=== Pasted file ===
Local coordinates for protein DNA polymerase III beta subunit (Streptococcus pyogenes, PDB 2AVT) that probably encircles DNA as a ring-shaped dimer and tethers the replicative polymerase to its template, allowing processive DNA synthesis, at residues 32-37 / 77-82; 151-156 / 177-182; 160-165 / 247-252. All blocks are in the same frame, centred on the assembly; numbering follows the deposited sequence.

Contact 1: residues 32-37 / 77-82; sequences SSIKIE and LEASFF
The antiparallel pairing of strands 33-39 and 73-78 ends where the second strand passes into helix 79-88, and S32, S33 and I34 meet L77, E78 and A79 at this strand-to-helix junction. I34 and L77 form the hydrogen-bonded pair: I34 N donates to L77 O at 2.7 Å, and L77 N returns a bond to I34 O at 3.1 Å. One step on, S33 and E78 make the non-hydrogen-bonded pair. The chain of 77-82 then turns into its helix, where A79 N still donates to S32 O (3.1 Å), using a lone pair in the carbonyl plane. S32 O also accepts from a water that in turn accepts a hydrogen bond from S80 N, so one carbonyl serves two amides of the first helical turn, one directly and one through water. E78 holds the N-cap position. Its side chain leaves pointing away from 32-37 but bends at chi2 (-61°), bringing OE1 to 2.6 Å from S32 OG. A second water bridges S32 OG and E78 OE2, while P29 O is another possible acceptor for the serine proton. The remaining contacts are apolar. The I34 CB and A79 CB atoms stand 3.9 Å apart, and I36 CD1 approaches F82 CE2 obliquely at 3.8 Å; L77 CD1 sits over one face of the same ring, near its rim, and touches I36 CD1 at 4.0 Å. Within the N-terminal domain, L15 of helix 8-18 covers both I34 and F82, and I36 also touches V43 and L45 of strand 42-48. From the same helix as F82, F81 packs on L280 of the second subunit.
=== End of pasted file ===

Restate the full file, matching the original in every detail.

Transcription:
Local coordinates for protein DNA polymerase III beta subunit (Streptococcus pyogenes, PDB 2AVT) that probably encircles DNA as a ring-shaped dimer and tethers the replicative polymerase to its template, allowing processive DNA synthesis, at residues 32-37 / 77-82; 151-156 / 177-182; 160-165 / 247-252. All blocks are in the same frame, centred on the assembly; numbering follows the deposited sequence.

Contact 1: residues 32-37 / 77-82; sequences SSIKIE and LEASFF
The antiparallel pairing of strands 33-39 and 73-78 ends where the second strand passes into helix 79-88, and S32, S33 and I34 meet L77, E78 and A79 at this strand-to-helix junction. I34 and L77 form the hydrogen-bonded pair: I34 N donates to L77 O at 2.7 Å, and L77 N returns a bond to I34 O at 3.1 Å. One step on, S33 and E78 make the non-hydrogen-bonded pair. The chain of 77-82 then turns into its helix, where A79 N still donates to S32 O (3.1 Å), using a lone pair in the carbonyl plane. S32 O also accepts from a water that in turn accepts a hydrogen bond from S80 N, so one carbonyl serves two amides of the first helical turn, one directly and one through water. E78 holds the N-cap position. Its side chain leaves pointing away from 32-37 but bends at chi2 (-61°), bringing OE1 to 2.6 Å from S32 OG. A second water bridges S32 OG and E78 OE2, while P29 O is another possible acceptor for the serine proton. The remaining contacts are apolar. The I34 CB and A79 CB atoms stand 3.9 Å apart, and I36 CD1 approaches F82 CE2 obliquely at 3.8 Å; L77 CD1 sits over one face of the same ring, near its rim, and touches I36 CD1 at 4.0 Å. Within the N-terminal domain, L15 of helix 8-18 covers both I34 and F82, and I36 also touches V43 and L45 of strand 42-48. From the same helix as F82, F81 packs on L280 of the second subunit.